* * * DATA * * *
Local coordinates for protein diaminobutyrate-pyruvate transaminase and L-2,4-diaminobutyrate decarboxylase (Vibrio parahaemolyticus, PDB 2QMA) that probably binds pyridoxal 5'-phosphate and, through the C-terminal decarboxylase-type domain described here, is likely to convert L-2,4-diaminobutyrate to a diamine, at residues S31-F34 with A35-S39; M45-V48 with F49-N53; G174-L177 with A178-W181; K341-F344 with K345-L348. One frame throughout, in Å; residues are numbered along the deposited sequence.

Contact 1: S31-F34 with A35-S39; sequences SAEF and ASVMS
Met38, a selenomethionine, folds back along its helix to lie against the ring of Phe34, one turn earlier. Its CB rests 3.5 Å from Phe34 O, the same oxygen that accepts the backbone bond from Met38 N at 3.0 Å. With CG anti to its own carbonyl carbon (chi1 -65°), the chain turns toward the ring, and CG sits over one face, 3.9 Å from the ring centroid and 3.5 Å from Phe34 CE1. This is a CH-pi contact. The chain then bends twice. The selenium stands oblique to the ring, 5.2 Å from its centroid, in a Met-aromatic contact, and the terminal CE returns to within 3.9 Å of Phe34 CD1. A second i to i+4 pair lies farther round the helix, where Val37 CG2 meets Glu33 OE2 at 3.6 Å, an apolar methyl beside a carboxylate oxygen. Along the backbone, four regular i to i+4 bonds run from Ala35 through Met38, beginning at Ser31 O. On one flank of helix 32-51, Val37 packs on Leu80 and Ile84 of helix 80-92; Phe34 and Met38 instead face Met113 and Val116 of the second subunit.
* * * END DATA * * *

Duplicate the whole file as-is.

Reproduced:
Local coordinates for protein diaminobutyrate-pyruvate transaminase and L-2,4-diaminobutyrate decarboxylase (Vibrio parahaemolyticus, PDB 2QMA) that probably binds pyridoxal 5'-phosphate and, through the C-terminal decarboxylase-type domain described here, is likely to convert L-2,4-diaminobutyrate to a diamine, at residues S31-F34 with A35-S39; M45-V48 with F49-N53; G174-L177 with A178-W181; K341-F344 with K345-L348. One frame throughout, in Å; residues are numbered along the deposited sequence.

Contact 1: S31-F34 with A35-S39; sequences SAEF and ASVMS
Met38, a selenomethionine, folds back along its helix to lie against the ring of Phe34, one turn earlier. Its CB rests 3.5 Å from Phe34 O, the same oxygen that accepts the backbone bond from Met38 N at 3.0 Å. With CG anti to its own carbonyl carbon (chi1 -65°), the chain turns toward the ring, and CG sits over one face, 3.9 Å from the ring centroid and 3.5 Å from Phe34 CE1. This is a CH-pi contact. The chain then bends twice. The selenium stands oblique to the ring, 5.2 Å from its centroid, in a Met-aromatic contact, and the terminal CE returns to within 3.9 Å of Phe34 CD1. A second i to i+4 pair lies farther round the helix, where Val37 CG2 meets Glu33 OE2 at 3.6 Å, an apolar methyl beside a carboxylate oxygen. Along the backbone, four regular i to i+4 bonds run from Ala35 through Met38, beginning at Ser31 O. On one flank of helix 32-51, Val37 packs on Leu80 and Ile84 of helix 80-92; Phe34 and Met38 instead face Met113 and Val116 of the second subunit.